Re: Perception that Unicode is 16-bit (was: Re: Surrogate space i

Date: Mon Feb 26 2001 - 11:17:27 EST

In a message dated 2001-02-26 02:01:51 Pacific Standard Time, writes:

> Doug Ewell wrote:
> > A *script* like Latin or Cyrillic typically has many more
> > characters than any one language will ever use.
> > An *alphabet* is, by definition, language-specific.
> Hhmmm...
> We probably all agree that Chinese, Japanese and Korean share the "CJK
> script".
> But would you say, following your definition, that the subset of the CJK
> Script used to write Mandarin in Mainland China should be called "The
> Chinese Simplified *Alphabet*"?
> I know that the term "alphabet" is used in a similar manner in information
> theory, but this doesn't sound very fine to me when talking about writing
> systems.

As usual, I have used terminology when thinking and talking about alphabetic
scripts that does not apply to non-alphabetic scripts. The original
discussion was about the Latin script, and I dragged the Cyrillic script into
it. It was not intended to describe non-alphabetic scripts, although the
same situation may apply to them: { alphabet, abjad, syllabary } != script.

I can defend myself (in the slick lawyerly way) by pointing out that in my
statement above, I did not claim that every script has an alphabet as a
subset, only that -- echoing Peter Constable's original point -- an alphabet
is a subset of a script. So is an abjad or syllabary, for that matter. (Is
there an English-language term for the subset of the CJK ideographic script
that is used by a given language, say, Japanese?)

Also note that the "subsets" being discussed can in fact encompass the entire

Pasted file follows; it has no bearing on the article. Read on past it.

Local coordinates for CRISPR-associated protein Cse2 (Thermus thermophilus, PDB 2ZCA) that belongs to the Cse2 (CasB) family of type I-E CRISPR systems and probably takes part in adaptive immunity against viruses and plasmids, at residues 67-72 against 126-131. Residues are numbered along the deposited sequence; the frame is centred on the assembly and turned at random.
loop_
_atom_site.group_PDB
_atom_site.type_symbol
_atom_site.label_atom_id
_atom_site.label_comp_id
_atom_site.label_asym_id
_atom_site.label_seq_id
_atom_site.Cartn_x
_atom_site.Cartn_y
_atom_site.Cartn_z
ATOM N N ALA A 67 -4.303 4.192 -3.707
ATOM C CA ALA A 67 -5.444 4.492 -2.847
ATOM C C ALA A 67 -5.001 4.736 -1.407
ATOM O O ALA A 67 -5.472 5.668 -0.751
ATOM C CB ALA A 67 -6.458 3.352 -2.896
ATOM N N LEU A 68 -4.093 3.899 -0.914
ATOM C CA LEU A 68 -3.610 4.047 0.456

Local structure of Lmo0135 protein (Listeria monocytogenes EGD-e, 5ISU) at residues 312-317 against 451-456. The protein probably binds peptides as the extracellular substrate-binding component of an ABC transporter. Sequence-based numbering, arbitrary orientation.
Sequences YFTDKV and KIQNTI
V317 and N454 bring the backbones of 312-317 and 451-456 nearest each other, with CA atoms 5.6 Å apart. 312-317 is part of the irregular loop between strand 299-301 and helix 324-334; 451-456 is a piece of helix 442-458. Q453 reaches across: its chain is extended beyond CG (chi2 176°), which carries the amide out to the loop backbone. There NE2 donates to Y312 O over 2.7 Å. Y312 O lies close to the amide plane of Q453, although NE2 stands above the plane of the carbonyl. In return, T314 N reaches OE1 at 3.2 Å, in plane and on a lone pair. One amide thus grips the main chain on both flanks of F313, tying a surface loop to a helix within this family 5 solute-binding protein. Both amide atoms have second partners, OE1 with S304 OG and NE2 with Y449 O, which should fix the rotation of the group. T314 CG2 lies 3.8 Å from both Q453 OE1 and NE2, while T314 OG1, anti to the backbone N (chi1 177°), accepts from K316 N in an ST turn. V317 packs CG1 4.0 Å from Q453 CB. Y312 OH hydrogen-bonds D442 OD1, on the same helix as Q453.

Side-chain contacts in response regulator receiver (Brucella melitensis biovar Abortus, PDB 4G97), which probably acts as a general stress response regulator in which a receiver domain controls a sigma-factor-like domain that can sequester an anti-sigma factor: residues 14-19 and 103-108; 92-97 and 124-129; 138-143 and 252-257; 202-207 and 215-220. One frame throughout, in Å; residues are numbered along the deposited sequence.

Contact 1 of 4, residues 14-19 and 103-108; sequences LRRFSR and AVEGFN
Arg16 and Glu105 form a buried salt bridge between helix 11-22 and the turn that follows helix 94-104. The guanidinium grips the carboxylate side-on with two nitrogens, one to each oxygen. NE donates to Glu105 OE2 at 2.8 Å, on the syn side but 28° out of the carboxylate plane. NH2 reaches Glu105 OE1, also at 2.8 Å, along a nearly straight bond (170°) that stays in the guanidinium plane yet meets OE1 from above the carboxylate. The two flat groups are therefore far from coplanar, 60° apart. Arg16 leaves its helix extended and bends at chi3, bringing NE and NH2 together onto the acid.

script. As mentioned, there is no language that uses all the characters in
the Latin or Cyrillic scripts, but I would guess (on a Monday morning before
work) that the Maldivian (Dhihevi) alphabet uses the entire Thaana script.
The same might be true for many of the Indic scripts such as Tamil. I have
forgotten the mathematical term for a subset that contains the same items as
the main set, otherwise I would use it here.

> My current understanding of the two terms is the following:
> - "Script" is a generic term meaning a writing system of any kind, its
> inventory of signs and its orthographic rules.
> - "Alphabet" is a specific class of scripts, whose principal characteristic
> is that tends to map each sign to one of the language's phonemes. It
> to, e.g., a "syllabic" script, which maps longer sequences of phonemes
> (often in the form consonant+vowel) and a "logographic" script which maps
> signs to morphemes ("words" or parts of words). Someone subdivides this
> definition of "alphabet" in various classes according to whether all
> phonemes are equally mapped to symbols, or only some of them (e.g. an
> alphabet that privileges consonants over vowels is also called an "abjad",
> think).

All of this looks good to me.

-Doug Ewell
 Fullerton, California

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